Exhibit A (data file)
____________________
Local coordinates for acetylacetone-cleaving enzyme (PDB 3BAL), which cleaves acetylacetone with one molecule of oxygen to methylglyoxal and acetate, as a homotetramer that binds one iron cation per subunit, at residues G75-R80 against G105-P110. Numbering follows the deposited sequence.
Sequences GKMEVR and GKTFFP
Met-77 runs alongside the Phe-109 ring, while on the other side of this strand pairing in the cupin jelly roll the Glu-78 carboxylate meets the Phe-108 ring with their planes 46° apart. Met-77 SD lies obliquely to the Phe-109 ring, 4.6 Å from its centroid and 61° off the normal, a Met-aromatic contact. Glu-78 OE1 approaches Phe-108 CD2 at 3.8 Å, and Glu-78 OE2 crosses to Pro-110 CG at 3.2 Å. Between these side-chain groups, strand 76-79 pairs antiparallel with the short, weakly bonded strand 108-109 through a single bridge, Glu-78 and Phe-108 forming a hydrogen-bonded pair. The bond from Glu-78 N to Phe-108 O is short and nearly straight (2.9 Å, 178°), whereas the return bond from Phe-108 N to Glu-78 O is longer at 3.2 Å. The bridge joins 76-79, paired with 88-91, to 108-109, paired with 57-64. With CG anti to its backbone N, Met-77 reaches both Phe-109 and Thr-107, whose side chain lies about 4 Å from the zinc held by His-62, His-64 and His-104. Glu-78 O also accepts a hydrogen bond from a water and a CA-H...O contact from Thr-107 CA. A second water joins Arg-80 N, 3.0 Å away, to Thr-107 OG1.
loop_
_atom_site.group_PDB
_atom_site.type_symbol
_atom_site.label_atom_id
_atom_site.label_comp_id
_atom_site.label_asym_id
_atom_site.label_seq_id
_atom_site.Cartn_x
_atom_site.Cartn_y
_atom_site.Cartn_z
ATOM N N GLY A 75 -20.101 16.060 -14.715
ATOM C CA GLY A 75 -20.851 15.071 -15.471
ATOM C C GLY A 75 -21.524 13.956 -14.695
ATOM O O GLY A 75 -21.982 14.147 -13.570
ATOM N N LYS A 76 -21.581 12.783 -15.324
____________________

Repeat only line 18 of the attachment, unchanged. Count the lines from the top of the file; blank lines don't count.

ATOM N N LYS A 76 -21.581 12.783 -15.324